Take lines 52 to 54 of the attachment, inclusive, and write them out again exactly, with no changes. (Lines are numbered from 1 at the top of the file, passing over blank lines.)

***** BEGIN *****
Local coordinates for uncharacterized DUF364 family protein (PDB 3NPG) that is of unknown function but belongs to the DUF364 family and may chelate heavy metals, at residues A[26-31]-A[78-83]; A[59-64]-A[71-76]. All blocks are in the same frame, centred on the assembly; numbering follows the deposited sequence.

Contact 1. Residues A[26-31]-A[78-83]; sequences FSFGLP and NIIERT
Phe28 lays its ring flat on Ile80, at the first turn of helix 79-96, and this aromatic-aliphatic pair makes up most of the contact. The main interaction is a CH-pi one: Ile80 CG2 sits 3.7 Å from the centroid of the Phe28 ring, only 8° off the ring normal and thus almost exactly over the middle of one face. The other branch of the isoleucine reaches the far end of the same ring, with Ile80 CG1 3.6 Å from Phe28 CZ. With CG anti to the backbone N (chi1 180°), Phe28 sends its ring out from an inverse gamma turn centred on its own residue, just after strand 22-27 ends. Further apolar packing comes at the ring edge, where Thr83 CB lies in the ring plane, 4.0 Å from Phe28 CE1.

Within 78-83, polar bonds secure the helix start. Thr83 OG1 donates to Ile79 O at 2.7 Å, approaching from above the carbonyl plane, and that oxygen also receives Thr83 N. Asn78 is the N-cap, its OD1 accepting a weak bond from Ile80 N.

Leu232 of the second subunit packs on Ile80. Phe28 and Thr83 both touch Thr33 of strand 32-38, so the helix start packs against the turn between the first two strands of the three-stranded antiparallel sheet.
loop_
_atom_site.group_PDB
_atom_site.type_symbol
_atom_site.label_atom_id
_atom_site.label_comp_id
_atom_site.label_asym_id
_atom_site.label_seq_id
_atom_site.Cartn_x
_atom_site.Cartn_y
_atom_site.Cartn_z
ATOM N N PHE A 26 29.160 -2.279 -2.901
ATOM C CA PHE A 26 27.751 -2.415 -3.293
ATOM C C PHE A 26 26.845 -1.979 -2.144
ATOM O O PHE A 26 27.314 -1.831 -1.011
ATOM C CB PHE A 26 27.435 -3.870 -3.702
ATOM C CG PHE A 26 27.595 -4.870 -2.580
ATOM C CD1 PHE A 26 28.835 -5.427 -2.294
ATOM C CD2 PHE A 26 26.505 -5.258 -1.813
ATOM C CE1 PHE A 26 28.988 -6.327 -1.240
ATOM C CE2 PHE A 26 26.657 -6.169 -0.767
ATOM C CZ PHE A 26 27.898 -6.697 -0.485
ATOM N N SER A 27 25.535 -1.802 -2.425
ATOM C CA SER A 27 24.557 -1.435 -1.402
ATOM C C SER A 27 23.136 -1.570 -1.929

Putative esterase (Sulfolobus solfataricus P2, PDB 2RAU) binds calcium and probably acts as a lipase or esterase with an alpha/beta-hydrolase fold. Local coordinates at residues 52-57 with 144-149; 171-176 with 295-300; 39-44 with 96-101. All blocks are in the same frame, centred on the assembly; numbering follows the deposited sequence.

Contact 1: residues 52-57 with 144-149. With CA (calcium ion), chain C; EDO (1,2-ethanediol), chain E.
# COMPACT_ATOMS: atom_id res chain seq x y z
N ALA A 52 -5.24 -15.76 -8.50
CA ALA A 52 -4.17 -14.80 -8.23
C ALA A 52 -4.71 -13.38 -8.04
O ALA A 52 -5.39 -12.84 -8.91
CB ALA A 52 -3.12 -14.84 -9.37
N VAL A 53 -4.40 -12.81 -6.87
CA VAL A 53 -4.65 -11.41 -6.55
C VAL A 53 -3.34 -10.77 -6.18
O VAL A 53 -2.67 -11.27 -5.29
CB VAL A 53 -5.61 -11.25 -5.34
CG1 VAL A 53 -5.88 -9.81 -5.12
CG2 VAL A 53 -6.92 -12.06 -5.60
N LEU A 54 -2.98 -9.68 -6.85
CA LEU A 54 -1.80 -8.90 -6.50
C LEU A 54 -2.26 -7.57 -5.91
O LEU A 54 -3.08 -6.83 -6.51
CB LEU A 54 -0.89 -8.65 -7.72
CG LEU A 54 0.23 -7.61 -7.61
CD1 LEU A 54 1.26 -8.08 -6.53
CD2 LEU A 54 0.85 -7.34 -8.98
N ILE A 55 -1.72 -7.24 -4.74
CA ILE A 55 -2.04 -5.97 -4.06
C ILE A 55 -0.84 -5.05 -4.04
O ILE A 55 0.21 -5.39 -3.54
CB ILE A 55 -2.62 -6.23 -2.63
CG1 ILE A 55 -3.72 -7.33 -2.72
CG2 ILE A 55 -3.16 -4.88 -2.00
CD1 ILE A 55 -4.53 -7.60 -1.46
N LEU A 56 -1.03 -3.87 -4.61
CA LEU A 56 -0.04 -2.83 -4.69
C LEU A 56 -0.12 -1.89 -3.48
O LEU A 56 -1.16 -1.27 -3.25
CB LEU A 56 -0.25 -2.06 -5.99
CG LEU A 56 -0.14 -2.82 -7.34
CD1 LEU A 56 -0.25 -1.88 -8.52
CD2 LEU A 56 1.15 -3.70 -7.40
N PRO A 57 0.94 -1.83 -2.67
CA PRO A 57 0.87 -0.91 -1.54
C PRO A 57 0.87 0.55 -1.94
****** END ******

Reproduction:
CD2 LEU A 54 0.85 -7.34 -8.98
N ILE A 55 -1.72 -7.24 -4.74
CA ILE A 55 -2.04 -5.97 -4.06